1,000 signatures reached
To: Hon Andrew Little (Health) and Hon Chris Hipkins (Tertiary Education)
Increase the Psychologist Workforce
We call on the Government to invest in doubling the number of psychologists being trained for registration by adequately funding training and internships.
Why is this important?
It is not good enough that we keep encouraging people to reach out for help when there is no help available. It is not good enough that the government talks about creating and expanding mental health services whilst failing to invest in growing the workforce.
Psychologists are mental health experts who have thorough training in understanding, assessing, and providing treatment for people experiencing a range of psychological difficulties. Notably, psychologists are well equipped to help people experiencing acute mental health difficulties, who are currently being let down by inpatient care. Psychologists’ therapeutic practices are guided by best available local psychological research and theory, and adapted to meet the needs of each client and family. Psychologists also play key roles in training and supervising other health and mental health professionals.
In the report of the 2018 New Zealand Government Inquiry into Mental Health and Addiction, He Ara Oranga, it was acknowledged that an immediate priority was to increase the Psychologist Workforce. Despite this, there has been a minimal increase in the number of psychologists being trained. At Te Herenga Waka-Victoria University Wellington, for example, the number of students being trained has increased from 10 to 12, despite there being more than 9 times that many people applying to the course each year and estimates suggest we currently need more than 1000 psychologists to fill the workforce shortage.
New Zealand’s mental health crisis has reached a tipping point once again. Private clinical psychologists are turning away up to 60 clients a month, and access to psychologists through the public health system is even more dire. We are calling for a long term commitment to increasing the workforce.
The barriers to training more psychologists are currently two-fold.
Firstly, at a university level, more upfront investment is required in order to hire new staff and fund associated facilities such as expanding internal training clinics.
Secondly, new psychologists require internships, and due to the lack of streamlined funding there are not enough services with capacity to supervise and pay intern psychologists. The wellbeing budget of 2019 led to an increase of 8 additional Ministry of Health funded internships for clinical psychologists, increasing the number from 12 to 20. There are currently around 120 intern psychologists registered across different programmes, meaning that the funding of 8 new internships barely makes a dent in this problem. Unpaid internships are a barrier to equitable workforce participation and the lack of streamlined funding must be fixed in order to develop a workforce which reflects the populations with highest mental health needs.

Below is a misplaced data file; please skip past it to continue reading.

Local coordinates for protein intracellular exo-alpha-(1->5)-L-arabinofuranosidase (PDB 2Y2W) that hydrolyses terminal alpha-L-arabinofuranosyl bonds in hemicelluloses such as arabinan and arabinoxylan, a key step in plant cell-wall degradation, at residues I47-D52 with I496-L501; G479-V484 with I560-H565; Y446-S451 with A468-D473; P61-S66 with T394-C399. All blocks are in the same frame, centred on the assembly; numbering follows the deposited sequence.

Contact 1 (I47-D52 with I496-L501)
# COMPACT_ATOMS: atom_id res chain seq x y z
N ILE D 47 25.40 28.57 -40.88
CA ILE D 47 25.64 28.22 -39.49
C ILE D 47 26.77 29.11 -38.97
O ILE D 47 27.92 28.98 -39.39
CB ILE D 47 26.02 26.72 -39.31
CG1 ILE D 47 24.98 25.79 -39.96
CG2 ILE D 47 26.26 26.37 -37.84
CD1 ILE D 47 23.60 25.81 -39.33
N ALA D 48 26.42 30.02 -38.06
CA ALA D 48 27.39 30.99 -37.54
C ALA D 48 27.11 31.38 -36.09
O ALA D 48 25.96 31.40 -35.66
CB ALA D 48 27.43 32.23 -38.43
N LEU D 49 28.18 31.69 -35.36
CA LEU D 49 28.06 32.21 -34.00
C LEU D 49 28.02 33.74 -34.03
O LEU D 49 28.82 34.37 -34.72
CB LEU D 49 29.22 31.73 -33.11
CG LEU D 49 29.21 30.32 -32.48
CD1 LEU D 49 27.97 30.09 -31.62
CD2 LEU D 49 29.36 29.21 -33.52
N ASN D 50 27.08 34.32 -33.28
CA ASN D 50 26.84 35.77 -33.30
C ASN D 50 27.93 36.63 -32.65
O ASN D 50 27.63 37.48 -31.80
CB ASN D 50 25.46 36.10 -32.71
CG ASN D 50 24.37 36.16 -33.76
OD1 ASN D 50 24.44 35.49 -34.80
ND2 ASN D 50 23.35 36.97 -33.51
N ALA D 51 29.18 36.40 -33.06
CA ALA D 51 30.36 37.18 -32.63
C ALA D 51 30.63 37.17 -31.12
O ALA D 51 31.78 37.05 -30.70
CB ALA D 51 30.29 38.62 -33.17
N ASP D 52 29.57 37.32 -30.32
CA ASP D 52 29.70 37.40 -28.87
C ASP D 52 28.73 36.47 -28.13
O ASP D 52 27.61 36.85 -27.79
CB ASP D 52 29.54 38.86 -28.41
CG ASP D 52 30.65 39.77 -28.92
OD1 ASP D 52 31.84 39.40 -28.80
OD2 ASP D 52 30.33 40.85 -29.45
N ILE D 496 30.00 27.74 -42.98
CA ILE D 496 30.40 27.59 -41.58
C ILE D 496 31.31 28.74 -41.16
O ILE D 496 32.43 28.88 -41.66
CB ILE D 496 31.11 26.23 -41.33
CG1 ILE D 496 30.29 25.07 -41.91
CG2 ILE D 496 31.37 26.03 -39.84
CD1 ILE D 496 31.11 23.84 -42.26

With adequate funding and coordination these barriers can be overcome and more psychologists can be trained and registered. This is just one imperative, and logical step - amongst many needed - in order to address the mental health crisis in Aotearoa New Zealand.
I imagine a New Zealand where psychological support and therapy is accessible and equitable. I dream of being part of a workforce where people are able to do their best work to help others in a way that is sustainable. I hope for a day when people can access therapy before they reach crisis point. This cannot happen unless we grow the workforce of psychologists.
Add your name to join this call for more psychologists and better mental health care!
--- About ---
My name is Lucy and I am a clinical psychology student coming towards the end of my training. Previously, I worked for years as a telephone crisis counsellor, where I witnessed the reality that people facing severe mental health difficulties and attempting suicide often do not have any access to mental health services or psychologists. I burnt out badly in this role and experienced first-hand the difficulties in accessing a psychologist as a client. I decided to pursue clinical psychology training but feel scared about the current realities of this work and the future of our workforce. Together, with a group of fellow clinical psychology students, we have decided to raise our voices and demand something changes.
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